Ganemat Sekhon: Home range, father’s presence pushed Ganemat to create skeet history for India | More sports News


2021-03-22 05:51:03

NEW DELHI: At the end of medal ceremony, a request was made to teenager Ganemat Sekhon. “You have created history, and the media would love to hear from you.” The 20-year-old was almost surprised at the request. It might have been her first official press conference, but it was a befitting one, since she had become the first woman from India to win a skeet medal at the senior World Cups.
On Sunday, at the ongoing ISSF World Cup here, Chandigarh girl Ganemat shot her way into history books with a bronze medal in women’s skeet.
“It was just after I won it that I came to know [about the historic statistic]. It was overwhelming, like I was very excited, very happy,” said Ganemat, as she sat with India’s chief shotgun coach Mansher Singh.

Her father stood on the side, looking proudly at her daughter who had done what no other Indian woman had ever achieved before.
“I was working towards this. My aim was to qualify for the final for the first time in senior [World Cup]. Going on to win a medal is a very big thing,” she answered like a seasoned professional.
Before this, Ganemat had won a bronze medal at the 2018 Junior World Cup in Sydney. That also makes her the first woman skeet shooter from the country to be at the podium in both junior and senior World Cups.
She also has a 2019 Asian Championships silver medal to her name.

This is Ganemat’s third individual international medal – TOI Photo
“I think because it was the home range, I was very confident shooting here. I had my father behind me, and Mansher sir was also there supporting us throughout. The environment was very good…lot of plus points,” she said, admitting that playing at the Dr Karni Singh Shooting Range made a difference.
“We have the nationals, trials, everything is here.”
But she was nervous too.
“…because it was my first time in the senior final. I was nervous, was excited. There were too many emotions. But then I think, after the second round, I was actually in it. I thought this is an opportunity. I cannot let it go. That’s what got me going and I reached here,” she said.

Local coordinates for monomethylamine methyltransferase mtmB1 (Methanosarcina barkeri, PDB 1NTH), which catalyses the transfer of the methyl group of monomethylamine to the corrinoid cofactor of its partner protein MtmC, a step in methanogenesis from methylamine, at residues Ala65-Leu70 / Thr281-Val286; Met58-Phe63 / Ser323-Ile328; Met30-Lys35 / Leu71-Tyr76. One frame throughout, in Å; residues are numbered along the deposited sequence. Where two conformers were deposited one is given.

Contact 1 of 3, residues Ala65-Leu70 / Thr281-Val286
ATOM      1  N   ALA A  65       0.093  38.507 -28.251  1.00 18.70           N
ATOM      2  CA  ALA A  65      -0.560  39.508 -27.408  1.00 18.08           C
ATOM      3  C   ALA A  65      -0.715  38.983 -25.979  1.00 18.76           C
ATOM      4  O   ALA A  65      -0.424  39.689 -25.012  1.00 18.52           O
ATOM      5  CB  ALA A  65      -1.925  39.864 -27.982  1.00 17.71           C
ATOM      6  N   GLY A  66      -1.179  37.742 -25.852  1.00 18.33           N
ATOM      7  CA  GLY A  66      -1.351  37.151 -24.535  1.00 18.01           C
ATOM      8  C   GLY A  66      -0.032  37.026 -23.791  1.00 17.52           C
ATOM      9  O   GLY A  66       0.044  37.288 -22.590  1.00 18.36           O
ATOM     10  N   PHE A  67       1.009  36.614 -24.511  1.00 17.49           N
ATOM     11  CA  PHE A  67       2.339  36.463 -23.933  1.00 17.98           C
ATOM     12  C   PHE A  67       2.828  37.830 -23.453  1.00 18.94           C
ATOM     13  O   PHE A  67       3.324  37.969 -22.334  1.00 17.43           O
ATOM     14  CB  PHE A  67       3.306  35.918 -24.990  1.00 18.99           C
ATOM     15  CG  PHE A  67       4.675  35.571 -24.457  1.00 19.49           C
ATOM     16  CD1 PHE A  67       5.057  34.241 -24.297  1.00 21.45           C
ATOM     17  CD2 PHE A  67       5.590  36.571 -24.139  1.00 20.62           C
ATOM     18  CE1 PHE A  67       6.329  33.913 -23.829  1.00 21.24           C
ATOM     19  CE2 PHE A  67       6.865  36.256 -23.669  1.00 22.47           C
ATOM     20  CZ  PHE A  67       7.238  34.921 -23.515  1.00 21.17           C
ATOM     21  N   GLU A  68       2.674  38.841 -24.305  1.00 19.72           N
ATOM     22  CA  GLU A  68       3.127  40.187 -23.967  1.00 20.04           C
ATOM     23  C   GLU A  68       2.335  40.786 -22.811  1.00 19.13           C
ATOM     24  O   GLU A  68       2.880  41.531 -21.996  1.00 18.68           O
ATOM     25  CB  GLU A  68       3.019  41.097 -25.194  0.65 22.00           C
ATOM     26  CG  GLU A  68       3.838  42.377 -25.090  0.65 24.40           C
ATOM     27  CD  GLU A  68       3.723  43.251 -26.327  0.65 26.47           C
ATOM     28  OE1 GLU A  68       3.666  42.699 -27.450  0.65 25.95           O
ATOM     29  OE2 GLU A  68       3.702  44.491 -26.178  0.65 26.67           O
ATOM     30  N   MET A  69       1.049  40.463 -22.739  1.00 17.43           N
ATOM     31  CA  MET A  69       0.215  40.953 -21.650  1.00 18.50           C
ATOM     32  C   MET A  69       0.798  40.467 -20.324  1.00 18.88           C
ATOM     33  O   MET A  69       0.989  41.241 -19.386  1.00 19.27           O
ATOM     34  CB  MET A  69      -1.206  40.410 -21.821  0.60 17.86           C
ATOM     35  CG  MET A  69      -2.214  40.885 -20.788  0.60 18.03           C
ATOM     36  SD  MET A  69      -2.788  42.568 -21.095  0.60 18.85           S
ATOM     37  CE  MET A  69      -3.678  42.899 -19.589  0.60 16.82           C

Ganemat began by missing three targets in her first 10 shots, which left her in fifth place in the six-woman final. But she clawed her way back to finish in the top three with her final score of 40. Her tally in the qualification round was 117.

It was Ganemat’s maiden entry into a senior World Cup final – TOI Photo
The other Indian in the fray, Karttiki Singh Shaktawat, finished fourth.
Ganemat is coached by the Italian Piero Genga.
“We wished he could be here, but it wasn’t possible,” said Ganemat’s father, who is into farming and furniture designing.
Meanwhile, national shotgun coach Mansher said he tried to calm down Ganemat ahead of the medal round.
“We had quite a long talk before the final,” said Mansher, who joined his talented ward after a round of photographs following the medal ceremony. “I was basically easing her tension, keeping her relaxed, knowing that the build-up to the final can lead you to get a little tight in situations.
“Processes in the mind is what you can help them with.”

Ganemat, in picture, has a younger sister who wants to be a trap shooter – NRAI Photo
Karttiki began brilliantly to hold onto the top position after the first two rounds of ten shots each.
“I think Karttiki did an incredible job,” said Mansher. “There were a lot of plusses for her. Obviously she is young, yet to mature into a seasoned shooter. She is taking some time, but she has got a very strong will to fight. We saw that in the final. At one stage she was leading,” Mansher analysed.
Ganemat, on the other hand, admitted to having some butterflies in the stomach that led to her average start.
“I think it [the takeaway] was to be calm, not let the emotions take over,” said Ganemat.
But did the emotions actually take over at some point?
“Ya, at first they did,” she said, and a smile followed.





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